5. White Reindeer: Fantasia’s mother shaking her medicine at the kitchen table.
A blink-and- miss-it gesture in this film exhibits a subtle and rare understanding of the frustrations of lower-class American living. A young woman is sitting at the kitchen table hungover with her new friend, after having just corralled her young daughter into active wakefulness for the day. Barely conscious, the woman watches as her own mother shakes pills lose from her various medicine bottles in an obvious morning ritual that’s come to symbolize her feelings of regret and entrapment.



4.  Gravity: The first act /the first shot.
As you probably know by now, director Alfonso Cuarón essentially covered the entire first act of his weirdly divisive space adventure in one prolonged (computer assisted) seventeen-minute take. The technological virtuosity is impressive, but it’s the primal awe that makes this opening such a stunner. Cuarón divorces you from the hurly-burly stuff of modern life and restores a sense of supernatural wonder and grandeur to pop cinema. This moment conveys a sense of authentic human humility, which seems nearly avant garde in an American media climate that relentlessly peddles self-entitlement masked as hollow self-actualization.

3. 12 Years a Slave: Hanging from a tree.
12 Years a Slave is one of the more palpable dramatizations of American slavery committed to film, a necessarily disconcerting quality that’s best embodied by the image of Solomon hanging by his neck from a tree branch, desperately wriggling his toes to the ground to keep from dying, as children play undisturbed a few feet behind him. In this image, director Steven McQueen says volumes about the insidious depths of conditioning necessary to rendering the practices of the “peculiar institution” “normal,” and of the possibilities that any inhumanity can be rendered as such, in the right social context.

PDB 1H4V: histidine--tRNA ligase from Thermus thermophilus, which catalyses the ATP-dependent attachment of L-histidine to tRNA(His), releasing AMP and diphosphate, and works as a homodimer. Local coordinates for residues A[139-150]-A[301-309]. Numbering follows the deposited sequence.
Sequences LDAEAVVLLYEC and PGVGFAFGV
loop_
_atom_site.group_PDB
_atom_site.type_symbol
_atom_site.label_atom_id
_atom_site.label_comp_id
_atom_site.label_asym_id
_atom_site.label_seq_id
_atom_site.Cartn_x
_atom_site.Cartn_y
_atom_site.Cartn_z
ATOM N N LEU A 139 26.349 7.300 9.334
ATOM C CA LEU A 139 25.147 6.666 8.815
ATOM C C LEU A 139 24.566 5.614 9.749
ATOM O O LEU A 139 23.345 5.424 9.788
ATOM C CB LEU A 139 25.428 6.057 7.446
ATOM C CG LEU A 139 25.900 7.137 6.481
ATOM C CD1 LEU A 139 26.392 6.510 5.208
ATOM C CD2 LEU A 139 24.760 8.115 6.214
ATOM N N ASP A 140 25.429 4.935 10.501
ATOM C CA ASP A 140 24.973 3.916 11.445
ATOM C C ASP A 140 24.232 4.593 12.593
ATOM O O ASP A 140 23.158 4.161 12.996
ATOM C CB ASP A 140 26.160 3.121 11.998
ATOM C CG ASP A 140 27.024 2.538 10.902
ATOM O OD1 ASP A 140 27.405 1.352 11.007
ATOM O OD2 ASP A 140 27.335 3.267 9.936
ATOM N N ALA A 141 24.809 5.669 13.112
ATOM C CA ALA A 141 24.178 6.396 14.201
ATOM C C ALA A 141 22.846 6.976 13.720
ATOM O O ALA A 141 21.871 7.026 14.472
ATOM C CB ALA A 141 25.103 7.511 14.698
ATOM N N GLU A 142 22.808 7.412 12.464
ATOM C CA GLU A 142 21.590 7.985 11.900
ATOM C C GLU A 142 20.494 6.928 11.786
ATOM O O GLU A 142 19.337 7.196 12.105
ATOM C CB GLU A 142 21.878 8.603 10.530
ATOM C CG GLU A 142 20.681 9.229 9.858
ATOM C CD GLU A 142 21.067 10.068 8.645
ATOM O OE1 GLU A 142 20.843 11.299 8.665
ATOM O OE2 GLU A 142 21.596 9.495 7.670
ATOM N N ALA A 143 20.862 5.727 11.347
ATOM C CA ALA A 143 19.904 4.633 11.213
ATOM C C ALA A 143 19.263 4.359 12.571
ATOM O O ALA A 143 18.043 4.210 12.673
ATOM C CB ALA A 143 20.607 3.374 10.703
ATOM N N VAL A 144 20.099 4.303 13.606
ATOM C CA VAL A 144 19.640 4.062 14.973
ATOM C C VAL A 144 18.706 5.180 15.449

2. Her: The love scene.
This year’s most stirring sex scene is an image of a blank black screen accompanied by the increasingly ecstatic moans of a man and the voice of a computer programmed to speak in the cadences of a gorgeous throaty woman. In this stylized context, director Spike Jonze captures the shock of being lonely only to discover that there’s still hope to joining love’s game. That it’s all arguably an illusion is beside the point in Jonze’s wonderful film: the emotions are the reality, and the rapid hyper-evolution of technological bric-a-brac has yet to alter that fact.


‘At Berkeley’

1. At Berkeley: Last dance.
Frederick Wiseman’s beautiful, despairing epic closes on a silhouette of dancers practicing an art that’s, as always, for want of funds, as Willie Nelson’s cover of “The City of New Orleans” reaches its chorus, which includes the lyrics “good morning America, how are ya?” In another director’s hands, it could be a cheap ironic jab, but we recognize that Wiseman holds out hope that his country’s still worth fighting for. 

For the complete list of year-end lists on Keyframe, go to The Year in Film: 2013.

For the complete index of the films on these lists, go to 2013 Year in Review: Indexed.

Did you like this article?
Give it a vote for a Golden Bowtie


Keyframe is always looking for contributors.

"Writer? Video Essayist? Movie Fan Extraordinaire?

Fandor is streaming on Amazon Prime

Love to discover new films? Browse our exceptional library of hand-picked cinema on the Fandor Amazon Prime Channel.